Temporarily ignore all components and voltages sources and just concentrate on the 7 ohm resistor, 10 ohm resistor, and the 10V power source. What is the Thevenin's voltage and resistance for this simple network? If you will calculate this then I will provide you with the next step in the process. hgmjr
What is Thevenins voltage? I've been taught visually to figure out the voltage over two points (ab), f.x. a (load) resistor. That's all. However if we still take the rest of the circuit to consideration (It exists, that's all), then it would be V1R2/(R1+R2) = 100 / 17 = 5.89 V according to voltage divider? Thevenin's Resistance would be 17 Ω, since both resistors are in serial. I may be completely off here of course..
You have calculated the correct Thevenin's voltage. You need to take another look at the Thevenin's resistance however. hgmjr
Alright. might R1R2/(R1+R2) be the correct formula for Thevenins Resistance then? Then it would be 4,12 Ω. That would be what the theory says when considering that there are other nodes connecting to the loop we're looking at, and following the same pattern as calculating Thevenin's voltage above.
Yes indeed. You are correct. You now have the ingredients with which to simplify your circuit into two loops. You can redraw your circuit now to include the new voltage source and the new thevenin resistance together with the 5 ohm resistor in series with the thevenin's resistance. You will then have a two loop equation. You can now perform the same Thevenin's calculation with the 90V, the 10 ohm, the 4 ohm and the 20V source to get the circuit further simplified. hgmjr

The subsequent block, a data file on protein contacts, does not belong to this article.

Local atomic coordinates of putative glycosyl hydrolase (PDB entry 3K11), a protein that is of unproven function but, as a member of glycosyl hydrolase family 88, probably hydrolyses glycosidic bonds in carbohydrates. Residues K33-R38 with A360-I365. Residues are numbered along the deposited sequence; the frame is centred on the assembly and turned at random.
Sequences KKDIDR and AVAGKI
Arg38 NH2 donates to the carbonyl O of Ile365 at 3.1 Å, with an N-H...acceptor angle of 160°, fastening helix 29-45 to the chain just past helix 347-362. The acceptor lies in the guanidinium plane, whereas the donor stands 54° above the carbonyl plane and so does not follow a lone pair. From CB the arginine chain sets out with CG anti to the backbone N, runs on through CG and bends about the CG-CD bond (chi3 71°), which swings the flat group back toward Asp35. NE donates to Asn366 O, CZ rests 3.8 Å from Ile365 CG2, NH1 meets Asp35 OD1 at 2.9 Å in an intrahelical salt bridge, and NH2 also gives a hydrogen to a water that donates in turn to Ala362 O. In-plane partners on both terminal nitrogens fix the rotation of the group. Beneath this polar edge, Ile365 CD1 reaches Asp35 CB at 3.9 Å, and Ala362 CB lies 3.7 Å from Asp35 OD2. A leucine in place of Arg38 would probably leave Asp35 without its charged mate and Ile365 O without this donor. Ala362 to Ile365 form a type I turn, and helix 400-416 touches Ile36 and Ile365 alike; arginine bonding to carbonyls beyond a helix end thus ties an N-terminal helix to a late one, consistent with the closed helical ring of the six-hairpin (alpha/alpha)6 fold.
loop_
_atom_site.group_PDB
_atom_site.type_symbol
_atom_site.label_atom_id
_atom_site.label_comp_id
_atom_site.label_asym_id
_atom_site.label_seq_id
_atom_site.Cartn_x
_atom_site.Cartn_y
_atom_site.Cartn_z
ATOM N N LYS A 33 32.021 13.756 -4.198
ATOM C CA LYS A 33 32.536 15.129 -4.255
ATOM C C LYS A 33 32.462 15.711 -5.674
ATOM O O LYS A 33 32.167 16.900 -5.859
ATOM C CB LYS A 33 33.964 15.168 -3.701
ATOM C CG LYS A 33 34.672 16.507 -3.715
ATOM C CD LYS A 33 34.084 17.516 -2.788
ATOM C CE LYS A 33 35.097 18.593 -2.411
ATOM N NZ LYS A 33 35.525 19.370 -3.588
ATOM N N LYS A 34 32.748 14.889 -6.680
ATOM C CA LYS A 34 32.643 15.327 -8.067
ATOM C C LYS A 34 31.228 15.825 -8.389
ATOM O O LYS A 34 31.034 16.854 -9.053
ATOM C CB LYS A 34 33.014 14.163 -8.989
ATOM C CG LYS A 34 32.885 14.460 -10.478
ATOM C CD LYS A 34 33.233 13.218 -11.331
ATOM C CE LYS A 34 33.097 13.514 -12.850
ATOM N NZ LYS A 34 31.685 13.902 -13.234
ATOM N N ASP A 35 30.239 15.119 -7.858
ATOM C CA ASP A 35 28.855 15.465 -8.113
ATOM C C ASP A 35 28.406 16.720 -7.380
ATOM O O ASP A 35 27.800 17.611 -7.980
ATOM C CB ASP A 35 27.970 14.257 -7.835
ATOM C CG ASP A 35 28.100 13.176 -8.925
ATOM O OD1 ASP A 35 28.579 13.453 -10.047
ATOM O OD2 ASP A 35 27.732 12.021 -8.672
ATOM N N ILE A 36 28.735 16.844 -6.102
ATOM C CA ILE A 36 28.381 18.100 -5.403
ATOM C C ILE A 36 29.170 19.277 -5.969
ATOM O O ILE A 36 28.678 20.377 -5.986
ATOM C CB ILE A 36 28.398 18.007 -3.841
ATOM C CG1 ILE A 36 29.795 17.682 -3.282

Hey, Thanks alot. I had a hunch that you were after something like this (Changing it to two loops), but didn't want to ask more stupid questions before figuring out more It should be quite simple now, I'll get back to it tomorrow morning and post the results (Almost Midnight where I live now).
Okay, I was too quick to celebrate. I attempted many calculations, and one of them might've even been correct, but I'm not sure... So I scrapped them. I'll have to take another look at this method of simplifying circuits (All hints, help and examples appreciated). I did, however, take another approach to this problem, and I think I managed to solve it. It's originally 3-loop circuit. However, when we remove the 4 Ω resistor, it effectively becomes 2-loop circuit. I then calculted Thevenin resistance as follows = {1/[(1/10 + 1/7)^-1 + 5] + 1/10}^-1 ≈ 4.769 Ω Then I calculated current *I* using loop-method on these two loops, and ended up with 4.4 A. After that I calculated Thevenin voltage by subtracting voltage loss of leftmost 10 Ω resistor (4.4 A * 10 Ω - 90 = 46 V) and subtracted the effect of 20 V voltage source, ending up with Vth = 26 V. 26 V / (4.77 Ω Rth + 4 Ω from load resistor) = 2.965 A == Correct So yes, this approach would never work effectively with very complicated circuits (10+ loops). I had to do it this way since the exercise is due tomorrow and I think this is the method I was expected to use. But like I said, the simplifying method shown here is something I must take another look at. Thanks to both of you for help and hints so far.